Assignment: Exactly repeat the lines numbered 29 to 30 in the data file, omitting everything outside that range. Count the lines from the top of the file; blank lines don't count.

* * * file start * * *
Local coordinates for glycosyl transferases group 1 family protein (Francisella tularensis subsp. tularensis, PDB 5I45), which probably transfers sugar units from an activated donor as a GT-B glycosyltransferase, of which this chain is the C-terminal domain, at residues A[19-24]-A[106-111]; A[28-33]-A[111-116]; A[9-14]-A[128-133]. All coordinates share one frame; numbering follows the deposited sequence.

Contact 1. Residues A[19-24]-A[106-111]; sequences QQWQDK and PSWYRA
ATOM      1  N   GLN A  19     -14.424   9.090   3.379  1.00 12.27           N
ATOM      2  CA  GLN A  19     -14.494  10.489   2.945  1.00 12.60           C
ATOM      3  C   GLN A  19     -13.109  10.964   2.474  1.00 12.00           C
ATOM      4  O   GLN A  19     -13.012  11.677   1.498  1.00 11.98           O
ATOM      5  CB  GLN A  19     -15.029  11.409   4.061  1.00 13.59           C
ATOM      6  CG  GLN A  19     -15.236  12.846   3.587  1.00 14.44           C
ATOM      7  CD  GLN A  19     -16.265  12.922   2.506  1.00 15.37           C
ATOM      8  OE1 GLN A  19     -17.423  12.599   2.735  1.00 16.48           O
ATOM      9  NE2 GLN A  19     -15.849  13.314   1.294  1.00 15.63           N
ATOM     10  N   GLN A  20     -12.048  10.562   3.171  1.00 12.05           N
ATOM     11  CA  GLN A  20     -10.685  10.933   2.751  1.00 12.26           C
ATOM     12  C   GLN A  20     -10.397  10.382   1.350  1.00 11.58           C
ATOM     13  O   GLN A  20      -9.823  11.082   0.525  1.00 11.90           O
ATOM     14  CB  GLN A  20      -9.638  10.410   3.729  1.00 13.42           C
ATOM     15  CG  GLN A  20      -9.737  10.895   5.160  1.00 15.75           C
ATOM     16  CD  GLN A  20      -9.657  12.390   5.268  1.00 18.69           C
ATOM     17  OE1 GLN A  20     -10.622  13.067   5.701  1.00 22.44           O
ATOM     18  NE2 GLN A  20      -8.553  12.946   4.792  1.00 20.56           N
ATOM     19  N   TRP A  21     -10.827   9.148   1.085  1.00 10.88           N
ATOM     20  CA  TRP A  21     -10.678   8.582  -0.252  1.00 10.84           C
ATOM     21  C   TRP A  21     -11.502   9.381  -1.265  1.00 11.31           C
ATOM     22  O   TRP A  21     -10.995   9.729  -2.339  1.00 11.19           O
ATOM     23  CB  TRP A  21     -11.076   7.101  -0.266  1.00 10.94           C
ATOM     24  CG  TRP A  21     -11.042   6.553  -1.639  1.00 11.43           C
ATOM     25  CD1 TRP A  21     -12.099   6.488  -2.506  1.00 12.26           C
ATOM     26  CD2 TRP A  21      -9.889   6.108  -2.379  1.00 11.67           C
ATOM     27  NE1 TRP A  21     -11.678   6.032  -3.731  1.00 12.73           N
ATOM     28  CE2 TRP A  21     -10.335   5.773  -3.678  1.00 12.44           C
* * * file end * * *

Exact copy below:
ATOM     27  NE1 TRP A  21     -11.678   6.032  -3.731  1.00 12.73           N
ATOM     28  CE2 TRP A  21     -10.335   5.773  -3.678  1.00 12.44           C